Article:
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Subject: I'm so far behind. rss

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Maxwell Menzies
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Please. I'm ruined.

I'm an 18 year old kid who has just started playing board games in the past month.

I bought King of Tokyo, then Smash Up. Now I just purchased Blood Rage.
My dilemma is perpetual, I need help:

I know which board games are relatively popular thanks to this site, but still feel like a child each time I walk into a store and have to ask what game to get next, while owners make D&D or MTG references with other customers I vaguely understand. Looking at the GenCon top-tens (not even knowing such a con existed until recently) and realizing Scythe might have been a better buy than blood rage gets me discouraged, especially considering the prices of such board games.

I need to know the quickest ways on 1) how to navigate this site in order to always stay up to date on board game news and familiarize myself with the hot and not and 2) how to make up the past 18 years of my wasted life spent studying and playing sports and not knowing who the heck Jace is or how to buy my next board game.

It may sound like a sisyphean task, but I'm sure any advice would be helpful. Board game recommendations, books to read, sites to visit, things to look out for. Anything. Please.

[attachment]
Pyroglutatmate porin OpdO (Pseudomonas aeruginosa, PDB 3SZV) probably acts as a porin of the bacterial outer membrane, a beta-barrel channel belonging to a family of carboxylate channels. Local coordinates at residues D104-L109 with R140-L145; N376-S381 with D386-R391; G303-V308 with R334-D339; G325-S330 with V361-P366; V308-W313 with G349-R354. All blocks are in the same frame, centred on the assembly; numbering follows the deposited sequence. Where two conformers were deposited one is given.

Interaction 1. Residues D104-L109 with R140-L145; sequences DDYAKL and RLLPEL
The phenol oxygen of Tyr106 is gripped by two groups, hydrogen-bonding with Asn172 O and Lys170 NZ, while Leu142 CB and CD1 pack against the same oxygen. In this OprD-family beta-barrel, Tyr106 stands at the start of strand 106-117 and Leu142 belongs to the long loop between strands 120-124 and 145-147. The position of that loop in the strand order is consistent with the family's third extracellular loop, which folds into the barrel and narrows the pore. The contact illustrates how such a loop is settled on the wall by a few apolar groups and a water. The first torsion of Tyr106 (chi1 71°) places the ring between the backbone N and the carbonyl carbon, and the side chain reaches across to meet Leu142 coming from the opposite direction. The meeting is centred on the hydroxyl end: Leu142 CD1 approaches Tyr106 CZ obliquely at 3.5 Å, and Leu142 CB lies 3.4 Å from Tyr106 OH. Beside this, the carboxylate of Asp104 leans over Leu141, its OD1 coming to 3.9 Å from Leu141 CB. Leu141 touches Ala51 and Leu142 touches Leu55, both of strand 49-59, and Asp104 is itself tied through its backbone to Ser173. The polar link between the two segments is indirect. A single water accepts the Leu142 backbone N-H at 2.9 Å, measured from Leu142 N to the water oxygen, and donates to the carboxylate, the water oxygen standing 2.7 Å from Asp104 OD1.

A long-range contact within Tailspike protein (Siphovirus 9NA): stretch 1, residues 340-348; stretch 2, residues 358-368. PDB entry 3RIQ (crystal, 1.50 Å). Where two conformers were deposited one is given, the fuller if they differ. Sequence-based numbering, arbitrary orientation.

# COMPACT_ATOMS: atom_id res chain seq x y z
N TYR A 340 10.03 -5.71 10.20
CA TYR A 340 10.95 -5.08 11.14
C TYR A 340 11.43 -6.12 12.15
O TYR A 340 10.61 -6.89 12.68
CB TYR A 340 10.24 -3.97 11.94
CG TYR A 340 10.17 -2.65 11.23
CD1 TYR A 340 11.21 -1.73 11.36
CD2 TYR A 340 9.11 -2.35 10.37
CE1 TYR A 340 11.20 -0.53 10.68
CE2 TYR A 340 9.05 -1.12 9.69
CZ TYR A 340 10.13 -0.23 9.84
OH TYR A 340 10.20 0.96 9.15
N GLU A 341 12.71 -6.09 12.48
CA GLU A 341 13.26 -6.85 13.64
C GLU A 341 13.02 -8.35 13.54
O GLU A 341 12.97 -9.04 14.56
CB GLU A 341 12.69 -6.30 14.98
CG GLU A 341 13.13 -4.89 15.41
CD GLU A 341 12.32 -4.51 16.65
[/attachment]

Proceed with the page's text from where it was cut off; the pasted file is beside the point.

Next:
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Wolfgang Kunz
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First: You can use "The Hotness" list on the left side to see what the buzz is about right now.

Second: Look at the Geeklists (sorted by Hot / Recent) to get infos about same kind of games; new one year before aso.

Third: Browse: then choose the top 100 games, 100 wargames aso. You get an overview of some of the best games.

Fourth: Find out what kind of games you really like, then ask. Asking is the best and you might get input about games you didn't even thought about.

Tae you time. Some of us are "in games" for more than 40 years. Don't expect yourself being able to cover this time and experience in 2 years.

Most important: Have fun and enjoy gaming together with other real people - not "buddies" on some webservice or mobile devices.

Just my 5 cent.
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Mister P
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The top ten lists won't necessarily reflect what you and your gaming friends will enjoy. Gaming is a fairly personal thing. For example your belief that Scythe is better than Blood Rage... what is that based on?